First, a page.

Our basketball analogy wouldn’t be complete without acknowledging the tremendous comeback stocks have made since the February 2016 lows, reminiscent of the tremendous comebacks in the NCAA tournament by Texas A&M against Northern Iowa and Syracuse against Virginia. In fact, should the S&P 500 close out the first quarter in the green, it would be just the second quarter since 1928 to be down more than 10% at one point and close higher (it’s fractionally lower with four trading days left). The stock market’s first quarter comeback is not complete, but it has been historic.
There you have it — our Final Four for the stock market in 2016: China, earnings, the Fed, and oil. Stock market investors may not storm the court at the end of this year, but — with some upsets and comebacks along the way — we expect stocks may deliver modest gains for the year. n We also congratulate the teams battling it out for the Women's NCAA Final Four. Syracuse and Washington have secured spots, with the last two to be decided tonight: Connecticut vs. Texas and Baylor vs. Oregon State.
IMPORTANT DISCLOSURES The opinions voiced in this material are for general information only and are not intended to provide specific advice or recommendations for any individual. To determine which investment(s) may be appropriate for you, consult your financial advisor prior to investing. All performance referenced is historical and is no guarantee of future results. The economic forecasts set forth in the presentation may not develop as predicted and there can be no guarantee that strategies promoted will be successful. Investing in stock includes numerous specific risks including: the fluctuation of dividend, loss of principal, and potential liquidity of the investment in a falling market. All investing involves risk including loss of principal. Because of its narrow focus, investing in a single sector, such as energy or manufacturing, will be subject to greater volatility than investing more broadly across many sectors and companies. Commodity-linked investments may be more volatile and less liquid than the underlying instruments or measures, and their value may be affected by the performance of the overall commodities baskets as well as weather, geopolitical events, and regulatory developments.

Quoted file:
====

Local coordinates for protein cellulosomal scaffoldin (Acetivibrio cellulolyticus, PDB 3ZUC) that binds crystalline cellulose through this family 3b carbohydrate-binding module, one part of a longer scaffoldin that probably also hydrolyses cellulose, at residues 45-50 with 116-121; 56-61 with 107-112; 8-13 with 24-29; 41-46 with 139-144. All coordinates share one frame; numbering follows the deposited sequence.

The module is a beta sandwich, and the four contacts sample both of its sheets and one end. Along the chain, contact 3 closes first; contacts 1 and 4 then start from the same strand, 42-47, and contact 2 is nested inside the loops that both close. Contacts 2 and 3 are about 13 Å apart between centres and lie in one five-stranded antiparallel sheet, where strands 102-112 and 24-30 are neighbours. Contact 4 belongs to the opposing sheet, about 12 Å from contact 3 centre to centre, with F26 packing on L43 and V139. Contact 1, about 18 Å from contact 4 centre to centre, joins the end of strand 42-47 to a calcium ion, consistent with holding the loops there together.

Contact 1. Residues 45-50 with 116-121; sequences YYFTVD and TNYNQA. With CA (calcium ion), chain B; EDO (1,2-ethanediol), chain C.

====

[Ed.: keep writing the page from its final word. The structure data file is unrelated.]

INDEX DESCRIPTIONS The Standard & Poor’s 500 Index is a capitalization-weighted index of 500 stocks designed to measure performance of the broad domestic economy through changes in the aggregate market value of 500 stocks representing all major industries.